This month, we recommend your deepest, darkest, chocolate, a nice Chai Tea, and the following three beautiful books to cozy next to the fire …




By Chef Seadon Shouse

They say real cooking isn’t always about following the recipe – Chef Seadon Shouse, Executive Chef at Halifax Hoboken, and native Nova Scotian, has been working for the past three years on a memoir combining his life as a forager, fisherman, and cook. 

Chef Seadon grew up ‘off the grid’ in a small Nova Scotian rural village. His parents had ho electricity, no running water, and truly foraged, farmed, and fished for food. In this idyllic setting, Chef Seadon grew to understand the relationship of food and cooking with earth and its bounty. Chef shares some of his favorite recipes, stories of nature, and lovely imagery, that eventually conspired to grow this small project into a truly unique story of food and life.

In From the Hill by the Sea, Chef details his philosophy on ingredients and cooking through his recipes and memories; educating the reader in the roots of Nova Scotian foraging, hand-making, and how to cook from the land with heart and soul.

To learn more on Chef’s life in nature and the kitchen follow this link for an in-depth Interview.





Stories By Jacqueline Vogtman

Winner of the Dzanc Shorty Story Collection Prize

A near-future farmer battling environmental crises takes in a mysterious girl he finds on the roadside. A bus driver navigates through treacherous weather and memories of her tragic past as she races to save children from the end of the world. A woman keeps giving birth to children from different time periods. And a woman struggles with her young daughter mysteriously transforming into something wild and unruly, confronting themes of motherhood and family.

Jacqueline Vogtman has appeared in a variety of journals including Hunger Mountain, Permafrost, The Literary View, Smokelong Quarterly, and Third Coast. Girl Country is a collection of these and other earlier works but the author. Ranging from medieval Belgium to the near future of the American Midwest, these short stories are populated by women in every walk of life, particularly working-class women, who navigate the intersection of the mundane and the magical.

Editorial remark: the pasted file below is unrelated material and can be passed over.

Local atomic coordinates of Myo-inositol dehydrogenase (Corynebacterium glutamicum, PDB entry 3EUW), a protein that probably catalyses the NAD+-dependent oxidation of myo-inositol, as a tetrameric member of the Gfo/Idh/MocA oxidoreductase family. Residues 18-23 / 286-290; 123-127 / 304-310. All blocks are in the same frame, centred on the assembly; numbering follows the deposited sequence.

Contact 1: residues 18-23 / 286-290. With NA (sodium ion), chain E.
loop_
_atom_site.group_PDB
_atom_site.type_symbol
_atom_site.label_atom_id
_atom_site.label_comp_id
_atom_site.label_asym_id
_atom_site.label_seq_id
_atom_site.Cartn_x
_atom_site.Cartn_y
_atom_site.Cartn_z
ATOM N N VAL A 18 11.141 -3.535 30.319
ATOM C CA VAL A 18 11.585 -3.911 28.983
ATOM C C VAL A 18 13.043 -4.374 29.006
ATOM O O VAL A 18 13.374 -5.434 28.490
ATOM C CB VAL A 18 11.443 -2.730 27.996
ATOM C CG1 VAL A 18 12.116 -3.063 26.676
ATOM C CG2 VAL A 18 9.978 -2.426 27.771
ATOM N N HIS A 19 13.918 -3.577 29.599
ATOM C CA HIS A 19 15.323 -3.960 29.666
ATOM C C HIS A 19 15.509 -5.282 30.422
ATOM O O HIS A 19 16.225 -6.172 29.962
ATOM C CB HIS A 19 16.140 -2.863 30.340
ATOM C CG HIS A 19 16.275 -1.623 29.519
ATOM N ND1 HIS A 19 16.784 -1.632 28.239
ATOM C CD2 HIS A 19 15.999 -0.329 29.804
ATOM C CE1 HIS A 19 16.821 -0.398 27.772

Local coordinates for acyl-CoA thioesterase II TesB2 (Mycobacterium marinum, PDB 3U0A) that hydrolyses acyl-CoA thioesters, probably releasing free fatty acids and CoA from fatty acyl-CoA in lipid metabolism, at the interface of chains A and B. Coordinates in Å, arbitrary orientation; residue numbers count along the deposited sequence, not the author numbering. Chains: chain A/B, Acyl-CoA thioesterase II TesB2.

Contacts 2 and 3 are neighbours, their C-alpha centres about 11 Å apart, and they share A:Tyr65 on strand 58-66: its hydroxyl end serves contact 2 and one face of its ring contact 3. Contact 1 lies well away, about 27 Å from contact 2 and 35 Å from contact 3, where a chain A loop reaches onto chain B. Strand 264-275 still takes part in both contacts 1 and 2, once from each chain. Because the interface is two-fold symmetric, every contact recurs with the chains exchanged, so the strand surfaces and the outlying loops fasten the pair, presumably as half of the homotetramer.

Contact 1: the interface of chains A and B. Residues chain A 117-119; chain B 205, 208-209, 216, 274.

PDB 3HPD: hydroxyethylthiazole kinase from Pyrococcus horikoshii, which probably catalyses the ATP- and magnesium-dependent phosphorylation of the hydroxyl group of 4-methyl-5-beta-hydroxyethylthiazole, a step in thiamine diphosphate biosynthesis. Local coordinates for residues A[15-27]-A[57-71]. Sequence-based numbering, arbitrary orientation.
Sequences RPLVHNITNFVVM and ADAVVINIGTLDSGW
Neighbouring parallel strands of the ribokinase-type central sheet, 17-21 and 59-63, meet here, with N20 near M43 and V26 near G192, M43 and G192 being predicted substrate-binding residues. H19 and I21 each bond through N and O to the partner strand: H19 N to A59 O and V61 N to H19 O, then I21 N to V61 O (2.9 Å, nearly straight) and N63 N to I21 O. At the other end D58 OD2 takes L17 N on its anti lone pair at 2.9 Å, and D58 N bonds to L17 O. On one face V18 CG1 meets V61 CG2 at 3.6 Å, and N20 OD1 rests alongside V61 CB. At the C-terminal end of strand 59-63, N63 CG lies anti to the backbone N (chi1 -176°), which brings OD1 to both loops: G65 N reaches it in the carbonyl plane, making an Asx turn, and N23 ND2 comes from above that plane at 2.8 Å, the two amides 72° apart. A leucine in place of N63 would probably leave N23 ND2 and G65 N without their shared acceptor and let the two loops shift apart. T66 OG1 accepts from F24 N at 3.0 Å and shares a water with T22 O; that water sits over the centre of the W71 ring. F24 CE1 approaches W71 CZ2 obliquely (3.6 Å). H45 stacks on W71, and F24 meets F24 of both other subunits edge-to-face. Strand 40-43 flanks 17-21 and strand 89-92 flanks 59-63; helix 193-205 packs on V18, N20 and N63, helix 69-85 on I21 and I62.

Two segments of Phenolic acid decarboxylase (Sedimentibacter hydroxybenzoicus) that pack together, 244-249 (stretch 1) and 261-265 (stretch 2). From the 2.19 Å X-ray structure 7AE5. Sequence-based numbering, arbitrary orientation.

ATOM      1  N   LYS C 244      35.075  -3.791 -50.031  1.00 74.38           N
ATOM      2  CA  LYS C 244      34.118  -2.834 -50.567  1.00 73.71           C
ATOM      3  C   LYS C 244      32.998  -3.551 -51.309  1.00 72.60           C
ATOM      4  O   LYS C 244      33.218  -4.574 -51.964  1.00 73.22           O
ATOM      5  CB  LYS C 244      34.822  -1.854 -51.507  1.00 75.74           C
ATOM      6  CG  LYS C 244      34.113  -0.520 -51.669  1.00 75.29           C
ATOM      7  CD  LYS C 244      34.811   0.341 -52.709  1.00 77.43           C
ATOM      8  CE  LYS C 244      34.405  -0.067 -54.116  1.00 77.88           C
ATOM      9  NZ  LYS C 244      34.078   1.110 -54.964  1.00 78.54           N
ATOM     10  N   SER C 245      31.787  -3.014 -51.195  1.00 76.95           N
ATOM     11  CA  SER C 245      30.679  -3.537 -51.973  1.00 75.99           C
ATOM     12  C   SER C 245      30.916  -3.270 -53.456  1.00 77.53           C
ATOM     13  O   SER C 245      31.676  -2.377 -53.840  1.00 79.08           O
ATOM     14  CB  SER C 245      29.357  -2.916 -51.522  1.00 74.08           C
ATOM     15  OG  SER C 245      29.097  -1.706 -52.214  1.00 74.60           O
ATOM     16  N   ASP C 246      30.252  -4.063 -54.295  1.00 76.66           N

While Jacqueline’s stories wrap themselves around the hidden depths of darkness that marble our society, the author’s approach to horror reveals a certain amount of empathy and care rather than visceral fear; not to the nefarious characters involved but to those who must learn to navigate their permeation. If the author of Twilight, Stephenie Meyer, wrote to the band Muse, one might suggest listening to the piano sonatas of Mozart while reading through these thoughtful tales. Don’t get me wrong, Jacqueline’s stories are about women with teeth – both wild and alive – but ultimately they appeal to connection rather than  exploitation.





By Luisa Colón

Cemetery Dance Publications

Born and raised in New York City, we first noticed Luisa Colón in her brief but successful foray into acting, as she starred in the award-winning 2006 indie film Day Night Day Night.  And, again, as the titular role in Alejandro González Iñárritu’s 2007 short film Anna.

Currently, the artist has illustrations and two murals on display at the World Trade Center, but she also has just released a clever and compelling horror story that sneaks up on the reader with a bit of an emotional punch.

In BAD MOON RISING something terrible has happened to sixteen-year-old Elodia in Gravesend, Brooklyn—she just can’t remember what. The high schooler is an outcast, always at odds with her father, and missing a Mami, who never seems to be at home. The only thing keeping Elodia going is her enigmatic new teacher, Duncan Wolk, who has a frightening past of his own.

Worlds away in upstate New York, a young man named Gabriel occupies his time by killing sparrows and searching for his birth parents, who gave him up for adoption when he was a baby. He discovers a roadmap to chaos: blood, betrayal, and family secrets that are like something out of Greek mythology, but steeped in Puerto Rican superstition.

Lost souls, broken and scarred, desperate for the promise of their past lives and future dreams. But, when wounds run this deep can they ever really be reversed?


Read Interview Here.